Ninety-eight percent of American homes have at least one television. The average adult between the ages of 25 and 40 has watched between thirty and forty thousand hours of television. The average child watches 30 hours of television each week.1 Brethren, it is well past time that we examine the important implications of television where Christian living is concerned. What has television done to us?
Television has made us artificially emotional — Everybody cries when “Old Yeller” is put to sleep at the end of the famous Disney movie. Isn’t it strange that we often laugh, cry, and respond emotionally to the fictional characters and events in our favorite movies and programs, while scarcely a thought is given to the greatness of God and the precarious state of the lost? “Rivers of tears run down my eyes because men do not keep Your law” (Ps. 119:136). When Jesus wept (Jn. 11:35), it was because of real people and real events. Television, on the other hand, takes us to a fantasy world where our emotional and empathetic energies can be spent on fictional events. Could it be that we are sometimes desensitized to our own world as a result?2
Television has made us into consumers — When Jesus said, “the lamp of the body is the eye” (Matt. 6:22), His point was that we often end up coveting the things we see. Television capitalizes on its ability to produce slick images that stimulate our desire to have “more” and “better” things. God says that covetousness is idolatry (Col. 3:5), while television repeatedly tries to convince us that we deserve better that what we have. This consumer mentality affects our view of the church as well. Thanks in part to television’s influence, many now approach the worship of God with a self-centered, “what’s in it for me?” attitude. To many people, worship is more about being impressed and less about the active expression of praise and gratitude to the God who loves us. The next time we’re tempted to say, “I didn’t get much out of worship today,” perhaps we ought to ask ourselves if we approached God as true worshippers (Jn. 4:24) or as selfish consumers.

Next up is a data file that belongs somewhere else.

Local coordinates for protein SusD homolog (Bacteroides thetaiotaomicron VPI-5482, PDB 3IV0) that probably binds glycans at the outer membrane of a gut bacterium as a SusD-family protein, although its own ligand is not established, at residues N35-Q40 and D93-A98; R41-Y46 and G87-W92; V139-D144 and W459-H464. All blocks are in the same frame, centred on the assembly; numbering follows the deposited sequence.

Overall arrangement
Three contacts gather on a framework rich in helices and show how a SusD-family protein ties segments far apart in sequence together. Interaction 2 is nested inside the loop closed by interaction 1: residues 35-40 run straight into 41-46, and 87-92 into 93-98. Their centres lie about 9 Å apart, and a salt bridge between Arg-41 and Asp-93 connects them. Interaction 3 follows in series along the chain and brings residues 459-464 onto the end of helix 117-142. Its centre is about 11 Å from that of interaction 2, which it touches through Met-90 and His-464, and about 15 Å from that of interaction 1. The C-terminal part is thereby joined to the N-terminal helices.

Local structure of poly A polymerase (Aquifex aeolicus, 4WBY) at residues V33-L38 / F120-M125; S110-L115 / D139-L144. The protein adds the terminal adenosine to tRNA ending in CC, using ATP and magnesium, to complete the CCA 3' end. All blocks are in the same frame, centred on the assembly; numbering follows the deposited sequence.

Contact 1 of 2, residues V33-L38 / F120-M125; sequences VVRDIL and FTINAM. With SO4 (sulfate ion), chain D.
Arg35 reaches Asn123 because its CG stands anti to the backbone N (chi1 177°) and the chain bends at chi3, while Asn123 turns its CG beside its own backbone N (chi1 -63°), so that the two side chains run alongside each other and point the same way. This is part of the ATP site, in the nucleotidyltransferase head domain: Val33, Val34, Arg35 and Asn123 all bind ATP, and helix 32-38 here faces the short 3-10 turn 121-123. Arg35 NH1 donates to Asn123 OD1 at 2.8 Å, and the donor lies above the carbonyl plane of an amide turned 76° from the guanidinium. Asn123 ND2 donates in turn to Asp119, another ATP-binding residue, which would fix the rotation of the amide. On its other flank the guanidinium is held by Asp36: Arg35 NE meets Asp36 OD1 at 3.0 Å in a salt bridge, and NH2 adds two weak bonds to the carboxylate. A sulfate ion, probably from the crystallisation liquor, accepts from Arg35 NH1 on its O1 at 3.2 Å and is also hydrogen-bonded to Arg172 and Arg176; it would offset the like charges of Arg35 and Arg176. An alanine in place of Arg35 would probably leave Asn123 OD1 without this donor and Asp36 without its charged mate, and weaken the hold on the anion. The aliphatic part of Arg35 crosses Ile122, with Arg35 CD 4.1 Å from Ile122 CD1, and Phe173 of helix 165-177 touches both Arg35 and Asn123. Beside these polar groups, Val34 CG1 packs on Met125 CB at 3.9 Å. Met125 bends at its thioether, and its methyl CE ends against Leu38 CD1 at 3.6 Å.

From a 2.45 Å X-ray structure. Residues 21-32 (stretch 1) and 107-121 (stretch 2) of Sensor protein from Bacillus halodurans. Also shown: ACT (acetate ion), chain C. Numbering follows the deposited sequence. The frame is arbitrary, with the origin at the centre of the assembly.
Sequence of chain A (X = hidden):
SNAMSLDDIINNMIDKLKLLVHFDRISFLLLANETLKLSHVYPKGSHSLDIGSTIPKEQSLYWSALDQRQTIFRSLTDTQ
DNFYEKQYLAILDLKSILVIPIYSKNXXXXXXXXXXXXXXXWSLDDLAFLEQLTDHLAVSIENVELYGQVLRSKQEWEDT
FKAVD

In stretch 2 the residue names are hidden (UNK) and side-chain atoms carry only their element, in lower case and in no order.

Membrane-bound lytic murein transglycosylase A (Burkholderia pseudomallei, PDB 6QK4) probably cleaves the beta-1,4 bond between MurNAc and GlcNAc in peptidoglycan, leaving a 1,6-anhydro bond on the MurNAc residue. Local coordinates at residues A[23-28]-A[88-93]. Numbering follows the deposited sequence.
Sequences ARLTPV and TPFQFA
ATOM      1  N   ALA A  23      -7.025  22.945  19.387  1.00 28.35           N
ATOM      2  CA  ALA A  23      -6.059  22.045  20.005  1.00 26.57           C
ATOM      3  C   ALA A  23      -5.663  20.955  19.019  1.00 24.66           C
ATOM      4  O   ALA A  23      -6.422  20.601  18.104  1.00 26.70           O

Television has made us poor listeners — Television is a series of fast-moving images that actually works against the ability to think and reason. Just a century ago, audiences could listen to speeches and debates that literally lasted for hours on end. Now, the average attention span of an adult is somewhere between three and five minutes. Listening is an active process that involves concentration of the mind and reasoning abilities. Television makes no such demands. When we’re bored or disinterested, we can change the channel. T.V. producers know just how long to spend on a scene so our attention doesn’t wane. In fact, television does everything possible to keep our attention while never really demanding the concentration required for good listening skills. By contrast, Jesus repeatedly demanded that we listen, using the word, “hear” some 22 times in the book of Matthew alone (cf. Matt. 11:15). Perhaps we ought to consider whether our attention span has been affected by hours of television viewing. More importantly, how has our ability to genuinely pay attention to God’s word been affected?
Television in and of itself is not an evil thing, but we can scarcely afford to ignore its influence. It does affect our ability to hear and respond to God’s truth, and it is entirely capable of hardening our hearts (1 Tim. 4:2). Let’s be aware of the effects of television in our lives. — JB
Sources Referenced for this Article:
1Turner, Timothy. Preaching to Programmed People. Grand Rapids: Kregel Pub., 1995. p 20-21.
2Postman, Neil. Amusing Ourselves to Death. New York: Penguin, 1985. p. 75-6